FriendlyElec has launched a 100 x 64mm, $129 “NanoPC-T4” SBC that runs Android or Linux on a Rockchip RK3399 with 4G DDR4, native GbE, WiFi-ac, DP, HDMI 2.0, 0 to 80℃ support, and M.2 and 40-pin expansion. FriendlyElec has released its most powerful and priciest hacker board to date, which it promotes as being the smallest RK3399-based SBC on the market. The 100 x 64mm NanoPC-T4 opens with a $129 discount price with the default 4GB DDR4 and 16GB eMMC. Although that will likely rise in the coming months, it’s still priced in the middle range of open spec RK3399 SBCs. Read more

today's leftovers

  • How to dual-boot Linux and Windows
    Even though Linux is a great operating system with widespread hardware and software support, the reality is that sometimes you have to use Windows, perhaps due to key apps that won't run under Linux. Thankfully, dual-booting Windows and Linux is very straightforward—and I'll show you how to set it up, with Windows 10 and Ubuntu 18.04, in this article. Before you get started, make sure you've backed up your computer. Although the dual-boot setup process is not very involved, accidents can still happen. So take the time to back up your important files in case chaos theory comes into play. In addition to backing up your files, consider taking an image backup of the disk as well, though that's not required and can be a more advanced process.
  • Weather Forecasting Gets A Big Lift In Japan
    This is a lot more compute capacity than JMA has had available to do generic weather forecasting as well as do predictions for typhoons, tsunamis, earthquakes, and volcanic eruptions – the weather forecasting alone is predicted to run 10X faster, according to Cray.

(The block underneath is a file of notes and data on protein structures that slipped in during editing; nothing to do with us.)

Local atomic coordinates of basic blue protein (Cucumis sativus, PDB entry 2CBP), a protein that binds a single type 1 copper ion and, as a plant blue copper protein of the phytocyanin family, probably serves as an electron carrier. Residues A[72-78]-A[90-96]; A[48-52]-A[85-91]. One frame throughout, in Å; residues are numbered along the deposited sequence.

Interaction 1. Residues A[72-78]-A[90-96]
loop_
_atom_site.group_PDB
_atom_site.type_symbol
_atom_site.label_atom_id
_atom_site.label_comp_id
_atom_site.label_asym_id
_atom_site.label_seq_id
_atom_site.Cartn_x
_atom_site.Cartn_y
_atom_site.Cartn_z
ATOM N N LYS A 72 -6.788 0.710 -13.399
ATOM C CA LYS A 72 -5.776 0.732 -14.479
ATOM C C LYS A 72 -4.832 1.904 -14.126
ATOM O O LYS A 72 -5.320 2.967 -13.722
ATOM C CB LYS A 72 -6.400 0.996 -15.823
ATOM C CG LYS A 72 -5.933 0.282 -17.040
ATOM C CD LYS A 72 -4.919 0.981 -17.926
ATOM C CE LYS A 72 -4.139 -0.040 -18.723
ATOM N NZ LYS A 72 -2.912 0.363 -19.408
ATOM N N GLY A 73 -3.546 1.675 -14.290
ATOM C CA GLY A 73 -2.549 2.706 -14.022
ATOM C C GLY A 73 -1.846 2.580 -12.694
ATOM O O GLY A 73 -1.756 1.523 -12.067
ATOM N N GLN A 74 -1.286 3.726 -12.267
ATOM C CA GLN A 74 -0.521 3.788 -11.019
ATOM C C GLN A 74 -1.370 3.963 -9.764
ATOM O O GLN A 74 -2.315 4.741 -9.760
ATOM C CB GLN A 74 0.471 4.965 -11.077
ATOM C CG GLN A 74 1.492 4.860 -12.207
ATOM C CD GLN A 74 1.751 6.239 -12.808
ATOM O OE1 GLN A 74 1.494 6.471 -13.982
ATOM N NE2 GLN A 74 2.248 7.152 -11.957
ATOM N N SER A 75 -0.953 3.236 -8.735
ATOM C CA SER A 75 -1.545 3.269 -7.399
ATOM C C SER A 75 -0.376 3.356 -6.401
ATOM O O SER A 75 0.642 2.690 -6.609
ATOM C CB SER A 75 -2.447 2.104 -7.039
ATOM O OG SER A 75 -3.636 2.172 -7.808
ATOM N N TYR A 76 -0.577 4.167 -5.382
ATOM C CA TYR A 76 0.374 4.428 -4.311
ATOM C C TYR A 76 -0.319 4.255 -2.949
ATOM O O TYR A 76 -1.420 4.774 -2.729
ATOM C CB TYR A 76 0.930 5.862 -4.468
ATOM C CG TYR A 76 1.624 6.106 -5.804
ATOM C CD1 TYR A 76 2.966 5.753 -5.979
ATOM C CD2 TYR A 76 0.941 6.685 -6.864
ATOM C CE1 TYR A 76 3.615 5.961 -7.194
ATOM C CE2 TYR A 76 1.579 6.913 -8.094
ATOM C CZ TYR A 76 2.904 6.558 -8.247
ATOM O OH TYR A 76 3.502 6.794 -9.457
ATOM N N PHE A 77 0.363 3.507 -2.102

• Bitwarden Password Manager Adds Command Line Vault
    Bitwarden, the secure, open source password manager we talked about recently, added a command line tool to its list of apps you can use to access your passwords. Bitwarden CLI is currently in public beta testing, and according to its documentation, it includes all the features available in other Bitwarden client applications, like the desktop or browser extension.
  • GSoC’18 Week 1
    The first week of the coding period was great and I got to learn a lot of new things. My mentors help me on every stage and the work is going on as planne [...] Improvement in the overall UI is still in progress. Other than this, I have been working on refactoring the current code for this activity and breaking the whole code into various elements. For the next week, my main task is to complete the overall UI of this activity and add more geometries for drawing.
  • Time to Test Plasma 5.13 Beta
    The forthcoming new release of Plasma 5.13 will have some lovely new features such as rewritten System Settings pages and Plasma Browser Integration. But we need testers. Incase you missed it the Plasma 5.13 release announce has a rundown of the main features. If you are an auditory learner you can listen to the Late Night Linux Extra podcast where Jonathan “great communicator” Riddell talks about the recent sprint and the release.
  • GSoC students are already hacking!
    We always enjoy that new people join openSUSE community and help them in their first steps. Because of that, openSUSE participates again in GSoC, an international program in which stipends are awarded to students who hack on open source projects during the summer. We are really excited to announce that this year four students will learn about open source development while hacking on openSUSE projects. The coding period started last week, so our students are already busy hacking and they have written some nice articles about their projects. ;)
  • CryptoFest a openSUSE Conference již tento víkend v Praze
  • openSUSE Conference a CryptoFest 2018
  • Aaeon reveals two rugged, Linux-ready embedded PCs